Squirrel flying pt 3
Squirrel flying part 3

I’m not sure if the blue jay is applauding.

Why didn’t the squirrel just climb the pole?  All my feeders and nest boxes have a stove pipe around them, so non-flying animals can’t reach them.  The stove pipes are too smooth to climb.

Cardinal love birds and other garden scenes

Squirrel nest and dining room, cardinal mating rituals and bluebird guarding its nest.

The pair of cardinals that live in our garden have their bonding rituals.  Each time they come to the feeder, the male offers the female the first seed.  After that, she’s on her own.

Cardinal kissing 1
Cardinal kissing 1
Cardinals kissing 2
Cardinals kissing 2

The bluebirds are nesting again.  The male stands guard on top of the pole to which the nesting box is attached.

Bluebird
Bluebird

Now for small mammals.  In our back field there are some stone piles from when the field was cleared.  Now it is growing over again and there is a clump of pines around one of the piles.

A red squirrel has made its home there.  Here is the nest:

Squirrel nest
Squirrel nest

And the stone pile provides an excellent dining room, complete with table:

Squirrel table
Squirrel table

The table is the larger rock in the middle towards the back. The brown stuff on the top that looks like leaves is actually the remnants of all the pine cones that the squirrel has been eating. Here it is closer up.

Squirrel table 2
Squirrel table 2

The cones are shredded to get at the seeds; you can see an almost intact one centre-left.

Small mammals seem to like rocks.  We keep a “small mammal sitting-rock” on our deck because they seem to like the view and perhaps some heat from the rock.  Today it was the chipmunk’s turn:

Chipmunk on sitting-rock
Chipmunk on sitting-rock

 

 

 

 

 

 

 

 

January freeze and thaw

We’ve been having weird weather recently, alternating between + and – 12°C with a few dips down to -20.  During one of the upswings, the snow on our roof had enough ice that it was able to form sheets hanging off the roof.  With our new(ish) steel roof, it tends to slide off all at once with a loud noise, a mini avalanche.

Snow overhang
Snow overhang

As it warmed up, the squirrels came out of hibernation.  Here’s a black one; they’re a local variant on the grey ones.

Black squirrel, white snow
Black squirrel, white snow

There was a red one later but I was on a conference call so couldn’t take a picture.  I don’t get to do too many these days because it’s dark when I’ve finished work, even if I’m home and not freezing in -29° in Regina.  As well as not sleeping because they’re clearing snow from the parking lot outside my hotel room. Here’s a blurred picture from my cell phone camera:

Regina parking lot
Regina parking lot

I think the parking lot operators in Regina have more snow removal equipment than most of England; there are two loaders in this one picture.

Back to the garden.  Here are some juncos, feeding against a snowy background.

Juncos in the snow
Juncos in the snow

There are a couple of finches in there.  Then the next night we had torrential rain, so they had a different background:

Juncos no snow
Juncos no snow

Even the gnome looks happier.  It must have warmed up enough for the grubs to wake up in the dead wood I use to edge the path, the woodpecker got a change of diet.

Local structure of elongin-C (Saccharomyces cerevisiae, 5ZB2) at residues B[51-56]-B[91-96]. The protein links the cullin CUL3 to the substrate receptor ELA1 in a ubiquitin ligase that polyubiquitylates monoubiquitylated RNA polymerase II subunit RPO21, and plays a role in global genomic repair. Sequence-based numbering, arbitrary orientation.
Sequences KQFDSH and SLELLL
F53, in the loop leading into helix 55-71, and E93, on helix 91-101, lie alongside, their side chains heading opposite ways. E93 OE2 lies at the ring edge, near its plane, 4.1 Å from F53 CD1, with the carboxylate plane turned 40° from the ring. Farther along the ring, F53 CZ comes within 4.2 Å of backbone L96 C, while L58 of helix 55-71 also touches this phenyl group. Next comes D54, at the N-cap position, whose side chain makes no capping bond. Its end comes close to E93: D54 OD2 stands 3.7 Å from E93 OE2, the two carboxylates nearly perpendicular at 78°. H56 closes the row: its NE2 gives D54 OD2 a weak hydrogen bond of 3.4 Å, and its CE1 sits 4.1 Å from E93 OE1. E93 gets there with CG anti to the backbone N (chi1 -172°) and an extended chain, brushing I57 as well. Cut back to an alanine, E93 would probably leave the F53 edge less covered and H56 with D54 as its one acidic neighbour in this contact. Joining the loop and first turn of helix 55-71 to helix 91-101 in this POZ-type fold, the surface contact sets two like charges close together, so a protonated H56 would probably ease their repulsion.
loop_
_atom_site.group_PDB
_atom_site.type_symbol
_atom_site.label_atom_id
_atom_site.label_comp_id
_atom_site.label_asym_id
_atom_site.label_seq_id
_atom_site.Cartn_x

Woodpeckers
Woodpecker

 

 

 

Heaven scent

I have had this house plant for many years but one day, a few years ago, at this time of year, I noticed a strong perfume throughout the basement and it took me several days to track it down.  It was this plant, which was at the back in my winter plant room, where I bring in the tropical plants to overwinter until the greenhouse is warm enough again.

Dracaena fragrans
Dracaena fragrans

It’s not much to look at, but the perfume is very pleasant and fills the entire house from this one little spike. It’s quite tall, you can see it is up to the roof; about 2m.  It is very easy to grow; I don’t water more than about twice all winter and it could probably do without even that.  You can read more about it on Wikipedia.

As I’ve mentioned a few times, we have had such a mild winter that the squirrels didn’t really hibernate.  I’ve also mentioned that, unlike my former home in the U.K., the reds and greys (here they’re black) seem to get on fine together.  But here’s evidence that perhaps they get on only too well.  This black seems to have a red tail:

Black squirrel with red tail
Strange bird for you to identify

The caption is a nod to @GrrlScientist – if you like birds or politics you would be well-advised to follow her – because this strange bird is shovelling up all my bird food which I put on the ground for the various ground-feeding birds like these juncoes.

Juncoes
Juncoes

I haven’t seen the snow buntings recently.

Finally, back to plants.  This orchid blooms several times a year for me and lasts about 6 weeks.

Oncidium
Oncidium

This time, though, it has been infested with scale insects.  I’ve had these for several years on another Oncidium variety but there has never been more than a few so I never did anything about them.  Suddenly, this year, they are all over several plants and the plants are dripping honeydew from them.  Luckily, this seems to have attracted ladybirds/ladybugs (I’m still bilingual) and I am picking them off by hand.  They don’t move visibly so I should be able to catch up with them.  Most plants seem (so far) immune.

Scale insects
Scale insects

It’s not easy even to tell they are insects as they soon grow a hard shell and settle down to feed.  You need a strong magnifying glass to see the baby ones which are more insect-like.